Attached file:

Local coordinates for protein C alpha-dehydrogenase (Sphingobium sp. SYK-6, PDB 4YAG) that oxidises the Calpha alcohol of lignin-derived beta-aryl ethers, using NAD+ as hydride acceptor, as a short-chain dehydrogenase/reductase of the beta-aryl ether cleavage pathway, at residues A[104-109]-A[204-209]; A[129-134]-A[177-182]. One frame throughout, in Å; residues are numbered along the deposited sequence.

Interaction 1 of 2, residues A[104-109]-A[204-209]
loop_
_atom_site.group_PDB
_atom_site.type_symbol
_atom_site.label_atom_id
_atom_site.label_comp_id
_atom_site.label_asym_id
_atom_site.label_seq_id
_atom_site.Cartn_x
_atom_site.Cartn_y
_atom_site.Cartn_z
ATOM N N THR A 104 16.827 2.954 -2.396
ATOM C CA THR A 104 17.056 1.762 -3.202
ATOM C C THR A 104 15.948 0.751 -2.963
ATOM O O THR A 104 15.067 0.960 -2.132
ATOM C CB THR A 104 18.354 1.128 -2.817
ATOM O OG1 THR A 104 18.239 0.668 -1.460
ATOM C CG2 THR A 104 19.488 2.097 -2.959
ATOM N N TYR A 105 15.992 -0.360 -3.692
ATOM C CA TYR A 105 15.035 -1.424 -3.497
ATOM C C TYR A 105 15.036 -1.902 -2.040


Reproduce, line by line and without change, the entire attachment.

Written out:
Local coordinates for protein C alpha-dehydrogenase (Sphingobium sp. SYK-6, PDB 4YAG) that oxidises the Calpha alcohol of lignin-derived beta-aryl ethers, using NAD+ as hydride acceptor, as a short-chain dehydrogenase/reductase of the beta-aryl ether cleavage pathway, at residues A[104-109]-A[204-209]; A[129-134]-A[177-182]. One frame throughout, in Å; residues are numbered along the deposited sequence.

Interaction 1 of 2, residues A[104-109]-A[204-209]
loop_
_atom_site.group_PDB
_atom_site.type_symbol
_atom_site.label_atom_id
_atom_site.label_comp_id
_atom_site.label_asym_id
_atom_site.label_seq_id
_atom_site.Cartn_x
_atom_site.Cartn_y
_atom_site.Cartn_z
ATOM N N THR A 104 16.827 2.954 -2.396
ATOM C CA THR A 104 17.056 1.762 -3.202
ATOM C C THR A 104 15.948 0.751 -2.963
ATOM O O THR A 104 15.067 0.960 -2.132
ATOM C CB THR A 104 18.354 1.128 -2.817
ATOM O OG1 THR A 104 18.239 0.668 -1.460
ATOM C CG2 THR A 104 19.488 2.097 -2.959
ATOM N N TYR A 105 15.992 -0.360 -3.692
ATOM C CA TYR A 105 15.035 -1.424 -3.497
ATOM C C TYR A 105 15.036 -1.902 -2.040